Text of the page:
Drugs, booze and sex – and that’s just at school

Compulsory lessons to teach children about sex and drugs have been welcomed as a positive step in bringing the teaching syllabus more in touch with real life.

Unveiling government plans, schools minister Jim Knight said compulsory lessons were needed to combat soaring pregnancy rates – which are the highest in Europe, sexually transmitted infections and spiralling drug and alcohol problems. “Modern life is increasingly complex and we have a duty to equip our young people with the knowledge and skills to deal with it,” he said.

Currently the lessons, known as Personal, Social, Health And Economic (PSHE) education, are voluntary but are likely to become compulsory parts of the curriculum, based on the outcome of a recent consultation.

From age seven, PSHE introduce lessons on drugs and medicines, including tobacco and alcohol, and their effects. At secondary school, pupils are taught the facts about drugs and the law, consequences of drug taking and coping with pressure and risk.

The Department For Children, Schools And Families announcement follows a number of reports on the quality of teaching on subjects like drugs and alcohol, sex and relationships, personal finances and health.

Schools watchdog Ofsted this week published a ‘TellUs’ survey of 150,000 children aged between 10 and 15 from more than 3,000 schools.

Results found that between a quarter and a third of children considered lessons on smoking, alcohol, drugs and sex inadequate.

Ninety per cent of those children had not tried drugs – meaning around 15,000 children had. Only 25 per cent had never drunk alcohol, while 75 per cent had never smoked.

The department’s Drug And Alcohol Education Advisory Group also reported its findings, recommending that PSHE should be compulsory. It also called for better teacher training, better information for parents to help their children, and methods to quickly spot and help children at risk.

Describing drug prevention as “one of the critical social issues of our time” the report stated: “Most young people who have ever used an illegal drug begin experimenting between the ages of 11 and 15, therefore education delivered before this point is likely to be more effective in preventing initiation to drugs and reducing long-term harm.”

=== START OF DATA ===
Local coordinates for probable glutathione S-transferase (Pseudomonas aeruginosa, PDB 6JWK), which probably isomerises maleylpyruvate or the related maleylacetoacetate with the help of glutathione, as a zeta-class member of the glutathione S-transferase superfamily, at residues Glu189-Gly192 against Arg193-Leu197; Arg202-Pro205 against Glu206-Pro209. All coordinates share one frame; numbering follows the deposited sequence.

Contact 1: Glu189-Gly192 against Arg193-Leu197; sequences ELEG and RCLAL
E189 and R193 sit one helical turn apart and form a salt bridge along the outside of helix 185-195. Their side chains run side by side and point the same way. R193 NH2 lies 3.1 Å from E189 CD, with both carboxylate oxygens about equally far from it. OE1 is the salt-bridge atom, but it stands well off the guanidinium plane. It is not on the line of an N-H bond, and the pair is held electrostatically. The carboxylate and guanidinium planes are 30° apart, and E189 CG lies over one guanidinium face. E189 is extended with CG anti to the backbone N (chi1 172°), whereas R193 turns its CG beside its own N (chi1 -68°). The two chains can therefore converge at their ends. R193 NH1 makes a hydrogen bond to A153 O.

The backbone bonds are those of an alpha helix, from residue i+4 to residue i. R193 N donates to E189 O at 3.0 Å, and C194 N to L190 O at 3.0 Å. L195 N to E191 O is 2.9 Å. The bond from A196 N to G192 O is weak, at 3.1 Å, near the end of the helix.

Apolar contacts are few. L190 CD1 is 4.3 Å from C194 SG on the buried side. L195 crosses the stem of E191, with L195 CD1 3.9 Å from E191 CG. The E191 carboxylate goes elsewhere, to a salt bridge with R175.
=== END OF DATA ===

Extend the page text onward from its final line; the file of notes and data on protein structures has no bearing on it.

Eric Carlin, one of the report’s authors and chairman of The Drugs Education Forum, welcomed the decision. He said: “We’re really positive about this move. We’ve been concerned for a long time about the standard of drugs education in schools and that it won’t improve unless it becomes compulsory.

“The whole point about decent drugs education is that it shouldn’t be about scare tactics – the evidence shows that’s not effective. It should be open and honest and about giving kids the knowledge, skills and attitudes they need to help them make choices and get out of difficulties they may find themselves in.”

Two pupils from London schools, Charlotte Fraser, 16, and Emily Sinclair, 19, both consider the drugs education they received as out of touch. Charlotte said the pupils often knew more about drugs than the teachers.

“We were just told that all drugs are bad, not why they were bad, just that they were. That included tobacco, but nothing was really said about alcohol, not even dangers of alcohol,” she said.

“It wasn’t very educational. It would have been more useful if it had been more truthful about what the drugs did, and how they worked, and why they could be dangerous.”

Emily said a talk at her school from an alcoholic woman in her 20s was powerful, but that she learned little in PSHE lessons. “It was very informal, brief and vague. It was very rare that we had a chance to talk properly about it. Everyone thought it was a waste of time. I learned everything from TV, friends, movies and books,” she said.

However, Christine Blower of the National Union Of Teachers warned that it would be difficult to find space in the day for compulsory PSHE lessons.

She said: “When [studies in] citizenship was introduced, it was bolted onto the secondary curriculum and many schools are still struggling to include it today.”

 

[This article was originally published in The Big Issue, November 2009]